A Shamrock, a Shillelagh, and a Stout

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Early morning beer delivery in Dublin

Every St. Patrick’s Day, Dad drilled into us kids the importance of wearing something green and proudly pinning a shamrock to our clothing. March 17 was the only day of the year orange was an absolutely forbidden color for it was a reminder of the old troubles between Catholics and Protestants. The animosity was so great, I remember Gram telling us the Catholic Church was burned to the ground in the dry town of Pickford, 25 miles south of Brimley, Michigan. I have no idea if the story is true so don’t get your hackles up if it’s as false as a set of choppers soaking in a glass on your nightstand.

Although most of the traditions of my youth have gone by the wayside, I continue to honor Dad’s request. Even if I stay home and no one sees me, I’ll wear something green this Thursday. However, last summer I sold the shillelagh I bought Dad when I lived in Detroit, and the last time I raised a glass of stout was probably in 1977. The Old Shillelagh Pub in Greektown on Monroe Street was the place to be on St. Patrick’s Day. Sometimes things got a little rowdy. I remember pouring a glass of beer down the front of a waitress’s blouse. Do I recall the circumstances? Definitely, but my lips are sealed, and seven years ago my then-partner, Yorgo, went to that great green tavern in the sky so you’re not likely to hear the truth from him.

Yorgo was Greek and had never kissed the Blarney Stone, consumed Mulligan stew, or tasted fresh soda bread baked in a traditional bastible, but it didn’t matter. In the Old Shillelagh on St. Paddy’s Day he was more Irish than a leprechaun. Although he was a gifted illustrator, he had no musical ability but he sang along to “Danny Boy” and the “Rose of Tralee” until tears rolled down his cheeks and his feigned brogue got as thick as his tongue. As the evening wore on and the crowd got rowdier, he marched in place to “A Nation Once Again,” mourned dear “Molly Malone,” and cheered “The Wild Rover.” I must admit neither of us cared much for traditional Irish instruments or Celtic folksongs sung in the ancient language. We preferred familiar Irish-American songs sung by visiting performers like Pat’s People and the Irish Rovers.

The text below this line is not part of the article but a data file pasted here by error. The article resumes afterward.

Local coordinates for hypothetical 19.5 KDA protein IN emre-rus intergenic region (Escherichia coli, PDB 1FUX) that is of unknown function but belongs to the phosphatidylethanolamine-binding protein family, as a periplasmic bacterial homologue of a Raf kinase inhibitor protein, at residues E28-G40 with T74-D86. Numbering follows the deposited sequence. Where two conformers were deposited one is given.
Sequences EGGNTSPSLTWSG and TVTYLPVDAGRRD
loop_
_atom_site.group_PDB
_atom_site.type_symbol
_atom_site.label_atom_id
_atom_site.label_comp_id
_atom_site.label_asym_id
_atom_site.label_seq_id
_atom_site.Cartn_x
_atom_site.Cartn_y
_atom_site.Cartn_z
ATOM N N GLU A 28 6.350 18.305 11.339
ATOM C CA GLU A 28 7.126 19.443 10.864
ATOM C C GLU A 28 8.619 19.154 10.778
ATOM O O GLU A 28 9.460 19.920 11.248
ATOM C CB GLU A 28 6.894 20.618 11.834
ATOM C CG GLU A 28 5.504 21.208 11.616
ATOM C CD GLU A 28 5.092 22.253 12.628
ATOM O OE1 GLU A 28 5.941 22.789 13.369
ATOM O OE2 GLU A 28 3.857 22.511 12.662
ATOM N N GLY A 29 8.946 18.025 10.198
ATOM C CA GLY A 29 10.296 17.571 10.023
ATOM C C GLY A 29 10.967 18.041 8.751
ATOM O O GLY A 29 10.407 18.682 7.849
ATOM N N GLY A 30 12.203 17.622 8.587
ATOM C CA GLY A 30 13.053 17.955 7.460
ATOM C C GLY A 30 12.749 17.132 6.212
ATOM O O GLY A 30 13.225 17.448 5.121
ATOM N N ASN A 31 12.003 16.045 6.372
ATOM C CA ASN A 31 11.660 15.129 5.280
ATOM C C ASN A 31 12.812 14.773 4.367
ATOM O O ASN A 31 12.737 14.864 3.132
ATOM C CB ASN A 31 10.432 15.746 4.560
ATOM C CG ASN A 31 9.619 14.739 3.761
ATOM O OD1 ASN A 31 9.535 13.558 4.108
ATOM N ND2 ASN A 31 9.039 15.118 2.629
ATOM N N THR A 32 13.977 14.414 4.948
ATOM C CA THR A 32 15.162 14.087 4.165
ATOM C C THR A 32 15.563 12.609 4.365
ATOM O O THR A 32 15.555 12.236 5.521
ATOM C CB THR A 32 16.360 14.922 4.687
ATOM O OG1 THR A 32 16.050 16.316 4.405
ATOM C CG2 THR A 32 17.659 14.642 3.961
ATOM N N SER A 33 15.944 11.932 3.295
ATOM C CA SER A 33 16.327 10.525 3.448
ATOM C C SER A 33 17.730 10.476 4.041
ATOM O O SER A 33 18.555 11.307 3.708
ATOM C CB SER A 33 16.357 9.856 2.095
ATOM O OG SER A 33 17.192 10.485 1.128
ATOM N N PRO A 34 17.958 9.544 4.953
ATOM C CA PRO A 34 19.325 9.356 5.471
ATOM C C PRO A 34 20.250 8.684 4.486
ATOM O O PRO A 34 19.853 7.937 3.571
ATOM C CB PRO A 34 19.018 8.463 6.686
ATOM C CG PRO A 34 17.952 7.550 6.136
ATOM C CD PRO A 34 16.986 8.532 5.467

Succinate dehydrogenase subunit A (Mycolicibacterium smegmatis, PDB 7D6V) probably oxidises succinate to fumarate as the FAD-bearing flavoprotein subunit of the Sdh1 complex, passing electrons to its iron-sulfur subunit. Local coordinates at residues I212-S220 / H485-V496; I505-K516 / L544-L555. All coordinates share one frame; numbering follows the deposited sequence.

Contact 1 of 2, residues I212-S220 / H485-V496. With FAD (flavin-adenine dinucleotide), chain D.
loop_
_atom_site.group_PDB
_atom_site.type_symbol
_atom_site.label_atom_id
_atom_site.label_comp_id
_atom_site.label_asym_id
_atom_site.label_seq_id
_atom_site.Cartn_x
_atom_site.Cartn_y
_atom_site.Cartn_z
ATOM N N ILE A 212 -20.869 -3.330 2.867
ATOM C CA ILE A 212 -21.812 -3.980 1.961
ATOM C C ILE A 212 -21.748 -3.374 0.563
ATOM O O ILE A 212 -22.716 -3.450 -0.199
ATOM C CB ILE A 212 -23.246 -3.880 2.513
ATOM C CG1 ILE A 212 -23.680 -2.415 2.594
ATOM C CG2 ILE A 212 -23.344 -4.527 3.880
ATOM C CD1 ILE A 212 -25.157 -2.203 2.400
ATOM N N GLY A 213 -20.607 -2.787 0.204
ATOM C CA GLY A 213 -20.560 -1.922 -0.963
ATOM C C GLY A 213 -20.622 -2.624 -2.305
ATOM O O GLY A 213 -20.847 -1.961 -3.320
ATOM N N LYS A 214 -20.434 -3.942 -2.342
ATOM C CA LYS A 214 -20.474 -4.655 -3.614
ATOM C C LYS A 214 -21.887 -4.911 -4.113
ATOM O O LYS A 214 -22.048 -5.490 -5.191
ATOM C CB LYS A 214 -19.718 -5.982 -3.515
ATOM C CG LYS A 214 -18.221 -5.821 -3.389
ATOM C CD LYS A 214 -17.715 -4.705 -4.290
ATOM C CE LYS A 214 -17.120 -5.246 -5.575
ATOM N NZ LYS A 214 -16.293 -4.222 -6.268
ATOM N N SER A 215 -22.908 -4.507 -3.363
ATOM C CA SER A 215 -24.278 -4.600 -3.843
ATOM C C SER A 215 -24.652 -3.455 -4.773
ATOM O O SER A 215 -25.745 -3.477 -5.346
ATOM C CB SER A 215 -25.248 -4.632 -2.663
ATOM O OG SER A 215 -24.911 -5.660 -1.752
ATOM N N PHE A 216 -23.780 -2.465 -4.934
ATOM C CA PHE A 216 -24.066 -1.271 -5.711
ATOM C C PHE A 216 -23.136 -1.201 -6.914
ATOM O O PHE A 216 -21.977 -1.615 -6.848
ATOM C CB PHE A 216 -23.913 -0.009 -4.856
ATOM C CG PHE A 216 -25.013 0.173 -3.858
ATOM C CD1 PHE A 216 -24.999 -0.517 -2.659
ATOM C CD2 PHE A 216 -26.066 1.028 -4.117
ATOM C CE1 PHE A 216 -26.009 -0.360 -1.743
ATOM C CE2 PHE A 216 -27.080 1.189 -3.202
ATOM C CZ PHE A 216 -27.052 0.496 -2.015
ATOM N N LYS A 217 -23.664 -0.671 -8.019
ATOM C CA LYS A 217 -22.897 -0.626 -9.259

But overlooking the general dislike of the high-pitched sound of the tin whistle and the booming bodhram frame drum, in the Old Shillelagh everybody loved St. Patrick’s Day. It was the only acceptable time when a man could make a fool of himself by dancing a jig on the bar and the proprietor never complained. Quite the opposite. Pub patrons were expected to drink until their eyes glazed over, their speech slurred, and fellows proposed marriage to the nearest waitress, single or otherwise. If anyone was still sober by the 18th he had proven he was no Irishman and might as well fold his merino wool sweater, shove it back in a drawer, and try again next year.

In the office where I worked, people who rarely noticed each other became friends on March 17. Girls who wouldn’t be caught dead wearing anything green decked themselves out in various shades of clothing as bright as freshly cut sod. Even the most conservative lawyer wore a tie with a Celtic knot design or pinned a shamrock to his lapel. For one day, our dignified legal office on the 21st floor of a downtown Detroit building became a place of merriment and goodwill. A senior partner would arrange a catered lunch of corned beef sandwiches and green sugar cookies. Once the workday ended, the mad dash to local drinking establishments was on. Along with Irish music, Guinness stout, Harp lager, and Jameson whiskey poured forth like a river. With the aid of these beverages, there wasn’t a dry throat or eye in the place by midnight.

The Temple Bar in Dublin

Oh, the joy of being Irish. The bliss of melancholy and storytelling, the delight in a jig or reel, and the sheer abandon of inhibitions as voices join together in praise of a country most have never seen. For one beautiful day, we share a common heritage and click our heels as high as a Riverdance performer. The Finns celebrate St. Urho’s Day on March 16. St. Lucia’s Day on December 13 is meaningful to Norway, Sweden, and parts of Finland. A quick Google search yields lots of days salute various saints, but none as legendary as Patrick. So don’t hesitate to raise a glass in remembrance of the revered Apostle of Ireland, the old snake charmer himself.

There’s something bordering on the magical when it comes to St. Patrick’s Day. The endless beverages, the scrappy brawls, the quick wit, droll humor, red hair, and fiery temper epitomize the Irish. If the stereotype doesn’t come close to reality, nobody cares. Be merry this Thursday and recall an Irish proverb as you go on your way. “For the test of the heart is trouble and it always comes with years. And the smile that is worth the praises of earth is the smile that shines through the tears.”

And I’ll leave you with one more Irish saying, “May the saddest day of your future be no worse than the happiest day of your past.” Have a grand St. Patrick’s Day!

Sharon behind the bar at the Temple Bar in Dublin

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